Is there any message from the piece that you personally associate with, Anna?
AW: I think for myself the main message is that we each have our role within a community and within the flock. Whether it’s the border collie pushing the trend, or the two lambs running with the herd, the bellwether leading the way, or the black sheep turning away, each of us has these roles, and neither can operate without the other.
The piece could have been named after the black sheep, or the border collie, but it’s named after the bellwether, why is that?
AW: Because we wanted to have really underlying the point that we are experiencing a peak; we’re in this moment of potential for great change. The bellwether is the term for the precursor of the new trend. And hopefully it’s a more hopeful trend and a more grounded trend. So naming it after the bellwether was coming out of a place of hope and out of hope for something new.
By Tony Martins
Arriving just in time to mushroom through the digitization of media, hip-hop music quickly evolved from a raw, street-level form to a massively commercial genre dominated by superstars with big-label backing. Ottawa’s Philly Moves are part of a grassroots backlash movement hoping to re-inject some soul into the hip-hop sound.
Tynan “Tragic” Phelan (emcee) and Jonny “Rockwell” Desilva (producer/live hype), both 26, met in grade 9 at Ottawa’s St. Mark’s High School. Although Desilva now lives in Atlanta, Georgia (where he’s studying sound engineering), Philly Moves has performed widely in Canada and are at work on their second album, having already established a strong rep for all old-school approach to hip-hop with a humble message.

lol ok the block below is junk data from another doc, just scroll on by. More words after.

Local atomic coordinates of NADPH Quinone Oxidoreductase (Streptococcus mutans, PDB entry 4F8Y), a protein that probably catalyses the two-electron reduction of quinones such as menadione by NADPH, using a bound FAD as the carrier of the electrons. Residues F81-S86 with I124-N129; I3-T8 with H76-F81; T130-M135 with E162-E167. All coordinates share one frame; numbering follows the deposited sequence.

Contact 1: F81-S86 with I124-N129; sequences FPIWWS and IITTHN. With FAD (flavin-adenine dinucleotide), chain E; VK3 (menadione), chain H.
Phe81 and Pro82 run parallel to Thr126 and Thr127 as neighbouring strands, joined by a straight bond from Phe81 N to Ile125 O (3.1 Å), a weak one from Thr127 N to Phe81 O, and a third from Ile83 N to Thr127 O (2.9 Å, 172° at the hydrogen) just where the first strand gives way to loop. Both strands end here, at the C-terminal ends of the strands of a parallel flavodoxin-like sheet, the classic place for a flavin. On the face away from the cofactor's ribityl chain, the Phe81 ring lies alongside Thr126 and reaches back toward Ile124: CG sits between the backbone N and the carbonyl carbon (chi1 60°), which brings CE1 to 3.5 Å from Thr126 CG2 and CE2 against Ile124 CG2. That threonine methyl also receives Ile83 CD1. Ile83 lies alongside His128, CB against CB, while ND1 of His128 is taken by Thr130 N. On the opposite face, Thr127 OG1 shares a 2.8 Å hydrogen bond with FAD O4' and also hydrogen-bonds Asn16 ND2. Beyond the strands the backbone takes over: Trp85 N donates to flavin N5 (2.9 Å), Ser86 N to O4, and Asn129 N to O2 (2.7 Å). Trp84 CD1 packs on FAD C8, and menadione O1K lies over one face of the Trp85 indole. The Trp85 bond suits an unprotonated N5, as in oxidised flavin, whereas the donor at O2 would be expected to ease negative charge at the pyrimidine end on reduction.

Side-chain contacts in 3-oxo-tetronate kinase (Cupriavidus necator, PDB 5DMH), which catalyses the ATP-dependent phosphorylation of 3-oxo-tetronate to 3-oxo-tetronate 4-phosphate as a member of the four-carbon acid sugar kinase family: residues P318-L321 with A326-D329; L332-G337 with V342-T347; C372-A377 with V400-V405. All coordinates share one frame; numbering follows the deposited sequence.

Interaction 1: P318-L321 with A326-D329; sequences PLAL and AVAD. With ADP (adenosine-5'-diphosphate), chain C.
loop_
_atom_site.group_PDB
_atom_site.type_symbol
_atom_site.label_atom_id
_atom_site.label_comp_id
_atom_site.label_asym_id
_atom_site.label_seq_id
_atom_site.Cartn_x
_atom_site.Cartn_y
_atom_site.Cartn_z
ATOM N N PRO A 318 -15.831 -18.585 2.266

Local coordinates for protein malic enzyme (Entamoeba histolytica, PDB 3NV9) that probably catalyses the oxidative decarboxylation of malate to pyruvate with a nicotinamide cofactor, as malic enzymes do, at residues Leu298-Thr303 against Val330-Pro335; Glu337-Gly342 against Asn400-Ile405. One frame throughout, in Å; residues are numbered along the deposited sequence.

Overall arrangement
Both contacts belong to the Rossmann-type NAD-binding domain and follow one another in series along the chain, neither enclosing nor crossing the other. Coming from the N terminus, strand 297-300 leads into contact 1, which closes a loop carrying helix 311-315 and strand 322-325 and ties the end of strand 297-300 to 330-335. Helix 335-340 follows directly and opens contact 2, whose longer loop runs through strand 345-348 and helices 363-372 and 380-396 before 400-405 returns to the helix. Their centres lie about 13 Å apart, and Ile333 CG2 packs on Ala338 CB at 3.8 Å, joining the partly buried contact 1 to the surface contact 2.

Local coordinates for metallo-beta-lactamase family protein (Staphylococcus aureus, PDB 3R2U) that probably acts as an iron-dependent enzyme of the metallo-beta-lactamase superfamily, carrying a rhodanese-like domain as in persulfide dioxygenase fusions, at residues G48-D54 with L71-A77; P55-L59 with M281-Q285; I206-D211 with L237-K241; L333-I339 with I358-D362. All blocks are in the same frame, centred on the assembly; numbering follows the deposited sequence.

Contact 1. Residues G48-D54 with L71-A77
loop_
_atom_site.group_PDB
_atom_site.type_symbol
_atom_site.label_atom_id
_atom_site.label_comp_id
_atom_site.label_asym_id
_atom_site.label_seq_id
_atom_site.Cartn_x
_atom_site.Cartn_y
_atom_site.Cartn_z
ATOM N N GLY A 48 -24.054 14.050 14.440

Noting how the genre initially caught hold as a way for artists to express themselves in a unique way, Phelan feels strongly that “hip-hop from the golden age —1992 to 1998—represented this the best. The music had a message but was also in the mainstream.”
Today, however, much of that individuality has been replaced by commercially safe tracks that rely on formula, not fearlessness.
“There are a lot of artists currently making music that also represent hip-hop's foundation but unfortunately these artists aren't able to break into the mainstream because it is clogged with cookie cutter, marionette acts,” contends Phelan. “Our whole mission statement is not recycling the past or making antiquated music that’s not relevant, we are trying to bring back the soul of hip-hop."
Bypassing entirely the hyper-masculine, often violent and ego-driven ethos of gangsta rap, Philly Moves offer a subtler and more complex kind of lyrical rhyming that looks at everyday experiences for inspiration.